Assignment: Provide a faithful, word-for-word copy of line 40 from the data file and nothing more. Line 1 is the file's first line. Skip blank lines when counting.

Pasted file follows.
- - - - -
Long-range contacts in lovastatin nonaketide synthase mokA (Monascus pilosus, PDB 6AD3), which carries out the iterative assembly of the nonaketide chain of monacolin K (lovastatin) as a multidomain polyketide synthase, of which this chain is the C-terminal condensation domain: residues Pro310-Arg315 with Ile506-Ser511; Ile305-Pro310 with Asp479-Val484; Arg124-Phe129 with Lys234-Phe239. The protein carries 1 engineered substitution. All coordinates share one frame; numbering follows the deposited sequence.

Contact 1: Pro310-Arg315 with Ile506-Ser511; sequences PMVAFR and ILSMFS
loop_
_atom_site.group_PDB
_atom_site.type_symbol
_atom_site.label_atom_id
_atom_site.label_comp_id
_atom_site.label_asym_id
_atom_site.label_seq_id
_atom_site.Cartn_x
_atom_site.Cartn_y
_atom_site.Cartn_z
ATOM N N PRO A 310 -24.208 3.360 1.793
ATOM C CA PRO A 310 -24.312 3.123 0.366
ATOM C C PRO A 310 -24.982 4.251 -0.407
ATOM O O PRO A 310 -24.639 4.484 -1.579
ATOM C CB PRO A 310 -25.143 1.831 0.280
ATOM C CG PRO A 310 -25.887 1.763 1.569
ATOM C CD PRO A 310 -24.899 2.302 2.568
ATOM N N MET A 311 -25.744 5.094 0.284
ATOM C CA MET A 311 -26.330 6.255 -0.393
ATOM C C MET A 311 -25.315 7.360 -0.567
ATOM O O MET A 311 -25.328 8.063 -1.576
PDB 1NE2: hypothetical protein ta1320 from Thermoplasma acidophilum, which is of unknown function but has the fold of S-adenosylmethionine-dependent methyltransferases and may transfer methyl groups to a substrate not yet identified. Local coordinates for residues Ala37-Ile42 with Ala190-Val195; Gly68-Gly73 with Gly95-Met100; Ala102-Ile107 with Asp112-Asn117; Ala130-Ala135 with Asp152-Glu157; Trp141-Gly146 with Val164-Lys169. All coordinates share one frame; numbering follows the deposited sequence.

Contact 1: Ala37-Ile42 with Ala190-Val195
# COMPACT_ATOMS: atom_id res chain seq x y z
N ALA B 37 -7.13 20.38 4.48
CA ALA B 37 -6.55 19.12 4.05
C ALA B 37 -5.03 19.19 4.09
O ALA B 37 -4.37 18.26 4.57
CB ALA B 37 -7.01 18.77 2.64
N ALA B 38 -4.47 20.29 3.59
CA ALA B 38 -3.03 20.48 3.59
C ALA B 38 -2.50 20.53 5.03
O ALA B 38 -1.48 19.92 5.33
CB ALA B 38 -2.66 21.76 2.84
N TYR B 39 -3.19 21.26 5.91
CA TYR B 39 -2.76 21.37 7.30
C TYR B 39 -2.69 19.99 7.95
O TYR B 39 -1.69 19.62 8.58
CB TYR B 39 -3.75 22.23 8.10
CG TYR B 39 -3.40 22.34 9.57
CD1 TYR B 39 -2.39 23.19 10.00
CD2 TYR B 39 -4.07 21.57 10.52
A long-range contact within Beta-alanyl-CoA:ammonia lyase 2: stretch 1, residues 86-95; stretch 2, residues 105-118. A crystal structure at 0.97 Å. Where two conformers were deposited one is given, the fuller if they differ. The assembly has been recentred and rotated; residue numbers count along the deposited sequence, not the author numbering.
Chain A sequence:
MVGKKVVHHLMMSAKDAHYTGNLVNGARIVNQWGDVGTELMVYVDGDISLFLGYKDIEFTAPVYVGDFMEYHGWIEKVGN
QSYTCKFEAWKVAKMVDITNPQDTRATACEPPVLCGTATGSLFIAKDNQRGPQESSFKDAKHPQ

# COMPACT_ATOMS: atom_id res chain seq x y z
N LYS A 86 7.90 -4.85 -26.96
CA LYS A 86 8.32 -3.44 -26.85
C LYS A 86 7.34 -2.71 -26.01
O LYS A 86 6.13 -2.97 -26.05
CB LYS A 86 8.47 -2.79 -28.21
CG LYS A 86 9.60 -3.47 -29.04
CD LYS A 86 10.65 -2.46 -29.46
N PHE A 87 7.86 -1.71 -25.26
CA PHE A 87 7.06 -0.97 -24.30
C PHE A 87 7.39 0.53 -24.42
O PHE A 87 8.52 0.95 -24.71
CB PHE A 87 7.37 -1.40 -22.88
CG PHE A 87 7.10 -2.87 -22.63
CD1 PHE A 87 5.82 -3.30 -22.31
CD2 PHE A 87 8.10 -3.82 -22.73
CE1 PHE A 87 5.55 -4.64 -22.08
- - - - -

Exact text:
O TYR B 39 -1.69 19.62 8.58